Food Industry – Protected by a powerful lobby an Congressional subsidies, the agricultural and food processing industries have been busy getting us hooked on high fructose, processed food, sugar and high caffeine content sodas. In 2004 – candy, restaurant, food and beverage ads of $ 11.26B dwarfed health eating advertising expenditures of $ 9.55M. Ineffective food labeling, financial dependency of our schools on royalties from vending machine sales, expanding portions in restaurants and fast food, aggressive lobbying to minimize explicit communications on food content and risks – all contribute to a an obesity epidemic that has only one state in the US (Colorado) having a prevalence of obesity less than 20%.
Marshal Mad Max To The Rescue? – There have been five different Congressional health reform bills proposed to corral and tame healthcare’s rising expenses – three bills in the House of Representatives (referred to as the Tri-committee bills) and two bills in the Senate ( Senate Finance and Health, Labor, Pensions and Education [HELP] committee) . The challenge for many insiders watching reform gain steam is that taxes and legislation proposed to impact costs do not evenly impact those who drive them.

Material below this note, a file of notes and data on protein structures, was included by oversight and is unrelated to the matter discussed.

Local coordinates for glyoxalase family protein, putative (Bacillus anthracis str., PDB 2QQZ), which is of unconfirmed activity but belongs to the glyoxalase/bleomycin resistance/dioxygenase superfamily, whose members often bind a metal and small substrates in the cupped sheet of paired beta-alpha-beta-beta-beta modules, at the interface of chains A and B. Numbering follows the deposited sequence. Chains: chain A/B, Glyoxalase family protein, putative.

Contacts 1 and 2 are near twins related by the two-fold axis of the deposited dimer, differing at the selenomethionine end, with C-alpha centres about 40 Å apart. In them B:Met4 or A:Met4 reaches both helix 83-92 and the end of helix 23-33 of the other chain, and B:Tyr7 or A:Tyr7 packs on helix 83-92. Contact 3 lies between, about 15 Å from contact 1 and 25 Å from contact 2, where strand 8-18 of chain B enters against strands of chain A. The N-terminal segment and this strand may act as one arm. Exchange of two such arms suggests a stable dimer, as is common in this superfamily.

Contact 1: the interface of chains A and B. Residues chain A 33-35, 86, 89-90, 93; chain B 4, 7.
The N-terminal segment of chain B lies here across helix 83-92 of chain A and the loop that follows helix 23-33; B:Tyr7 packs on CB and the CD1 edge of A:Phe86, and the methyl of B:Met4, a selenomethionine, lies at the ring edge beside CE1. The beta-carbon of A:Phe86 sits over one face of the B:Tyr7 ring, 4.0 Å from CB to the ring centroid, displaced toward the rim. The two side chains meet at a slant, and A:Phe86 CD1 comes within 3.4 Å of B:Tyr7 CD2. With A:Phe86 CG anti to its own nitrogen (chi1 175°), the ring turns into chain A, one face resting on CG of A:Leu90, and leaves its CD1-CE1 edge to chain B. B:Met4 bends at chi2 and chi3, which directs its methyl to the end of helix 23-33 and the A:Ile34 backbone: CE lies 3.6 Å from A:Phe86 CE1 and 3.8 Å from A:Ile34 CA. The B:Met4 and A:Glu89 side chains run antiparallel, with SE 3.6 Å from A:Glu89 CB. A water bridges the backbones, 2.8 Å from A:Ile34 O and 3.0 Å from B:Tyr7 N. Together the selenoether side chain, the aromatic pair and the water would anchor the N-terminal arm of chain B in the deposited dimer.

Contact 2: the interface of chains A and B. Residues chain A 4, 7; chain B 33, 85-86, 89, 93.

The House will consolidate their bills and pass a single integrated bill with a simple majority of 218 votes. Nancy Pelosi has all but guaranteed these votes. The Senate is more complex – requiring 60 votes to close debate to even allow for a vote. Without 60 votes, a filibuster can wreck legislation. Recently deceased (D-MA) Senator Ted Kennedy was vote number 60. This is why the Massachusetts legislature revoked a longstanding rule to wait five months after the death of a senator vacates an open position. In Massachusetts, the replacement senator, Senator Paul Kirk, was sworn in on September 26th. The Senate now believes it has the requisite 60 votes unless any Blue Dog democrats get cold feet.
Republicans have really failed to offer any substantive alternative health reform plan. There are amendment suggestions but it appears that the various bills – all tendered by Democratic leadership will be the framework for reform.